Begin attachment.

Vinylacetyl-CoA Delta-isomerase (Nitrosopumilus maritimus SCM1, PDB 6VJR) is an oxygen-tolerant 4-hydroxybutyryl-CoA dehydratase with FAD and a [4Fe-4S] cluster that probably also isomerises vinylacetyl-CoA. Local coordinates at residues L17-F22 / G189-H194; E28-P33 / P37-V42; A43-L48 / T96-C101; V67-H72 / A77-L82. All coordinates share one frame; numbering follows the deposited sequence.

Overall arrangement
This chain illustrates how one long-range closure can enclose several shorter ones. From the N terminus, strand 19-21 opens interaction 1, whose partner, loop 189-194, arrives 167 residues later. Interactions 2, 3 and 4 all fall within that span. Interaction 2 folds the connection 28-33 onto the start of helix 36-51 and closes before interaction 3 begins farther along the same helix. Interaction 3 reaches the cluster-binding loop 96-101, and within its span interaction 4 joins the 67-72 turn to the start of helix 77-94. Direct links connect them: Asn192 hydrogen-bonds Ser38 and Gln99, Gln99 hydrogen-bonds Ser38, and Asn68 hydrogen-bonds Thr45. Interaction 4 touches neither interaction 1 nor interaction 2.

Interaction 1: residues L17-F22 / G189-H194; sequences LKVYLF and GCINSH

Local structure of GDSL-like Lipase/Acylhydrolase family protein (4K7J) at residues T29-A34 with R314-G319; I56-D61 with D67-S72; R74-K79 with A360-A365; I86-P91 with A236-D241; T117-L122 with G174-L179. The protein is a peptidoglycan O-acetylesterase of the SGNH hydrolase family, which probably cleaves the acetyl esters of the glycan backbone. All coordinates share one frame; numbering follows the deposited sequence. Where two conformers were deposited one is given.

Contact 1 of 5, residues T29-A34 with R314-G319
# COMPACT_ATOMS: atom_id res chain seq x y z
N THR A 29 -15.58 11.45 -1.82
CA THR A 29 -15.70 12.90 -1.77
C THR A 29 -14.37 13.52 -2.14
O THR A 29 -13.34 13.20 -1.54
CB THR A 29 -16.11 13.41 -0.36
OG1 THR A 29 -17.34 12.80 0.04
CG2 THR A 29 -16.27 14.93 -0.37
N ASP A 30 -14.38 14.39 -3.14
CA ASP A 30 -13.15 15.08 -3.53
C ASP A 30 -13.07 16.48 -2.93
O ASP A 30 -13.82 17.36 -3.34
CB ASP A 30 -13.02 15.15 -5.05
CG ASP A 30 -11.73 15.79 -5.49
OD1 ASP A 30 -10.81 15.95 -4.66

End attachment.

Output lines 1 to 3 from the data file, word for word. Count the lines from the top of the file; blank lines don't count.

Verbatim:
Vinylacetyl-CoA Delta-isomerase (Nitrosopumilus maritimus SCM1, PDB 6VJR) is an oxygen-tolerant 4-hydroxybutyryl-CoA dehydratase with FAD and a [4Fe-4S] cluster that probably also isomerises vinylacetyl-CoA. Local coordinates at residues L17-F22 / G189-H194; E28-P33 / P37-V42; A43-L48 / T96-C101; V67-H72 / A77-L82. All coordinates share one frame; numbering follows the deposited sequence.

Overall arrangement
This chain illustrates how one long-range closure can enclose several shorter ones. From the N terminus, strand 19-21 opens interaction 1, whose partner, loop 189-194, arrives 167 residues later. Interactions 2, 3 and 4 all fall within that span. Interaction 2 folds the connection 28-33 onto the start of helix 36-51 and closes before interaction 3 begins farther along the same helix. Interaction 3 reaches the cluster-binding loop 96-101, and within its span interaction 4 joins the 67-72 turn to the start of helix 77-94. Direct links connect them: Asn192 hydrogen-bonds Ser38 and Gln99, Gln99 hydrogen-bonds Ser38, and Asn68 hydrogen-bonds Thr45. Interaction 4 touches neither interaction 1 nor interaction 2.